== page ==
Not to mention all the residual damage—the chronic stress of living under siege. Every public school teacher assigned a police escort. Students body-slammed daily for having “too much attitude.” Classmates, terrified, pretending not to notice. Kids as young as six with chronic hypertension.

The People’s Science Council headquarters devoted an entire floor to the history of decarceration. A holographic exhibit with vintage footage from police body cams, smart phones, and TV crews played on constant loop. It always troubled Aiyana: not just the section about her own murder, but the whole idea of playing and replaying black death, the “pornography of genocide."3 Why, in fact, did we need to see to believe?

Interrupting her thoughts, the building’s voiceover continued:

When police were forced to wear body cams in 2015, the non-indictments flowed even more freely. They were, after all, responding as they had been trained: “It was never meant to be a fair fight.” “Nonlethal force isn’t in our repertoire.” To indict individual officers would be to admit that the entire apparatus was defective.

The Ferguson Risers dubbed victims of police violence “AIs,” as in, Attached Incident—their way of countering the fictional notion that these were isolated acts of violence. Eventually, the staggering number of AIs created a boon for the biobanking sector. Whereas anyone who could afford it could get a transplant, only certified AIs were covered under the Reparations Act of 2025.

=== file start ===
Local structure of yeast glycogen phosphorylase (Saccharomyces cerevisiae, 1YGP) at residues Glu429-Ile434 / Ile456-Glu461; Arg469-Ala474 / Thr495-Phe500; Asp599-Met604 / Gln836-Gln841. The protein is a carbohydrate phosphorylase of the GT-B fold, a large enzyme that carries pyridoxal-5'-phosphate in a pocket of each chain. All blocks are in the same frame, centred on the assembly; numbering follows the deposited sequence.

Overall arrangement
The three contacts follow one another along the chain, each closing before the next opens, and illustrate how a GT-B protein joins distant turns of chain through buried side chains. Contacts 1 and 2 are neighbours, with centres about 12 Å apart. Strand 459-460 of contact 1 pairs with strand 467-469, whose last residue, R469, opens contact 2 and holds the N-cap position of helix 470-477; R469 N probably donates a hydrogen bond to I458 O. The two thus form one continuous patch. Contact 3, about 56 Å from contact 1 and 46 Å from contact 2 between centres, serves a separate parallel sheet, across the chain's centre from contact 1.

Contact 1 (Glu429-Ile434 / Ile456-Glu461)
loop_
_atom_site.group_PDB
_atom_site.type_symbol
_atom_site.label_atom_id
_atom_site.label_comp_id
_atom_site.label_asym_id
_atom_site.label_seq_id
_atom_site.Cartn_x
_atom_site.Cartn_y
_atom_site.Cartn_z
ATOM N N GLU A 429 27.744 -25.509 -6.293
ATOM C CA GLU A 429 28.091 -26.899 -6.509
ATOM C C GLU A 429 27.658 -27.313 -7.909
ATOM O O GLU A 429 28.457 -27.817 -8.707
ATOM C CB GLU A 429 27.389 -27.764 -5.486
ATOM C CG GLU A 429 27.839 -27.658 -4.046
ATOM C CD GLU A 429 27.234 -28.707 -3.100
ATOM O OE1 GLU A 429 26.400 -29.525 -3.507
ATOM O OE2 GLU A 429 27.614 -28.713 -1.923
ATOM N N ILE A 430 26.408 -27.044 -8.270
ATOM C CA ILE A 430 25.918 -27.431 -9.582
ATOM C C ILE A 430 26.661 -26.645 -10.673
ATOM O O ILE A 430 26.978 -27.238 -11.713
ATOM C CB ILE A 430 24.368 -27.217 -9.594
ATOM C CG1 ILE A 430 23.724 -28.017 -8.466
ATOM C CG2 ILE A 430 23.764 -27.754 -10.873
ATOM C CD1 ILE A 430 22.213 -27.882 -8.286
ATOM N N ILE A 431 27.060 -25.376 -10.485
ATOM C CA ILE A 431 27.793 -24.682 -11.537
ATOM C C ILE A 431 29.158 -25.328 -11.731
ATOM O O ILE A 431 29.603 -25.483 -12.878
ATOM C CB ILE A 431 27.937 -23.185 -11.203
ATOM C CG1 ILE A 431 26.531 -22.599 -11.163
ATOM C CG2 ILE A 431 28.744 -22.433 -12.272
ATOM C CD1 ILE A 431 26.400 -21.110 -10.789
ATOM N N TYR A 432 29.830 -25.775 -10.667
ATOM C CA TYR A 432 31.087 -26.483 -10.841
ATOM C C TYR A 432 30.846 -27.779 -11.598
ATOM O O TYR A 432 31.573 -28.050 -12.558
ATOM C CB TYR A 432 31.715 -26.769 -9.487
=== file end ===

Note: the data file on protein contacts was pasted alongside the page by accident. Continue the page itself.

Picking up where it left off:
Slowly replacing the college funds common in the early part of the century, parents and grandparents now opened tissue accounts for their loved ones. “Don’t cell your family short! Bank with us today,” read the floating billboards. And although most of the transplant procedures were far too expensive for the average person, monthly payment plans were manageable for most families.

Public service announcement

Your ancestors fueled the New World economy,
Just as mitochondria power the cellular body.
Harness your history, transform the biopolity!
Come in for a free consultation to see if
Middle Passage Mitochondria
Is right for you.

Top: Plan of 18th century slave ship. Bottom: Image of mitochondria generated from an electron microscope.

Informed Dissent

Why was it taking so long for council members to come down for the meeting? Sandra, who was usually overflowing with news from the weekend, just kept looking intently in the direction of the welcome hologram. Aiyana barely noticed that she was inching closer and closer until their elbows touched.

“I can’t wait anymore. There’s something I have to tell you, Aiyana.”

“What is it?”

“It's the sixth floor,” Sandra began.